DFA Minimization: Marking Procedure

Thread Starter

zulfi100

Joined Jun 7, 2012
633
Hi,
I am trying to understand the concept of DFA minimization. However, I can't understand the marking procedure. I have attached the image. Some body please guide me.

Zulfi.dfa reduction.jpg
 

Thread Starter

zulfi100

Joined Jun 7, 2012
633
Hi,
DFA stands for deterministic finite automata which is drawn in the attached figure (as the first figure) having states q0, q1, q2, q3, q4 and q5. Second figure shows the transition table which shows the movement from one state to another state based upon the inputs 1 or 0. If two different inputs from a state direct the edge to the same state , then its non-deterministic finite automata (NFA) otherwise, its a deterministic finite automata (DFA).

The third figure deals with marking procedure which I want to understand.
Zulfi.
 
Last edited:

WBahn

Joined Mar 31, 2012
25,760
Hi,
DFA stands for deterministic finite automata which is drawn in the attached figure (as the first figure) having states q0, q1, q2, q3, q4 and q5.
You figure doesn't indicate what conditions lead from q5 to q4 and q5 is missing from your table.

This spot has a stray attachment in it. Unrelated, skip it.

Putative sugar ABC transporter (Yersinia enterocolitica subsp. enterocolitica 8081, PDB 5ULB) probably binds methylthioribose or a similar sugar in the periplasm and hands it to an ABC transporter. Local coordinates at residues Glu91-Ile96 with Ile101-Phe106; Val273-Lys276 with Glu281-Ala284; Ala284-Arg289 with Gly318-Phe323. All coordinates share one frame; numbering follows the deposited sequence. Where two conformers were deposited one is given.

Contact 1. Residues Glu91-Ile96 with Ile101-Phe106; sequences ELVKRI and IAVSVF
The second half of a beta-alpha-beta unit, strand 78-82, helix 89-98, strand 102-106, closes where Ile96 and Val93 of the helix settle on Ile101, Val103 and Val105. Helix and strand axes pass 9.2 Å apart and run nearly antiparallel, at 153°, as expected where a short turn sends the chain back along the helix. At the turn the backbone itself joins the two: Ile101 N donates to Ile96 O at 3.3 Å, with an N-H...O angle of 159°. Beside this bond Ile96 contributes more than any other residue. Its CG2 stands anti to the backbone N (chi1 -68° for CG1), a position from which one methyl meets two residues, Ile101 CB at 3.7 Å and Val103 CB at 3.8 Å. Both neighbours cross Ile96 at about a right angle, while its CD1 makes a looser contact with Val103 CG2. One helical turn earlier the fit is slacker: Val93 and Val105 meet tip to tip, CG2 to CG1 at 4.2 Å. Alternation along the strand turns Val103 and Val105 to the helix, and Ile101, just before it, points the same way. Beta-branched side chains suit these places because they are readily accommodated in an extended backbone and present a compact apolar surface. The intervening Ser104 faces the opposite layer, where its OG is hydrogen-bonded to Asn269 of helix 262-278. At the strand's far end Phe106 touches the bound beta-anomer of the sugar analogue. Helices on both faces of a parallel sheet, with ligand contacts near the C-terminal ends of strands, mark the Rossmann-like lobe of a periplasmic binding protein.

It's somewhat moot since there is no way to get to q5, but it is still pretty sloppy and that sloppiness will get you into trouble with this stuff.

Second figure shows the transition table which shows the movement from one state to another state based upon the inputs 1 or 0. If two different inputs from a state direct the edge to the same state , then its non-deterministic finite automata (NFA) otherwise, its a deterministic finite automata (DFA).
You've got it backwards. There's no problem with two different inputs taking the machine from State 1 to State 2 -- that is a deterministic operation. What would make it non-deterministic is if the same input can take the machine from State 1 to two different states.

The third figure deals with marking procedure which I want to understand.
There are many algorithms for minimizing a DFA. I'm not familiar with the one you are trying to use (at least not based on your description this far).

Most of them aim to progressively identify equivalent states, either by breaking states that contain distinguishable subsets or by combining states that are indistinguishable.
 

Thread Starter

zulfi100

Joined Jun 7, 2012
633
Hi,
Thanks for your reply.
<
It's somewhat moot since there is no way to get to q5,
>
Yes you are right. q5 is not reachable so we would neglect it.
I saw a example. I was able to understand the last two rows of marking procedure. We will make pairs of final state with non-final state. So the marking of row q3 and q4 is clear to me. Now I have to understand row q2 & row q1.
I am attaching a marking procedure. I am able to understand step 2(a) of algorithm but not the step 2(b).

Please guide me.

Zulfi. marking alg.jpg
 
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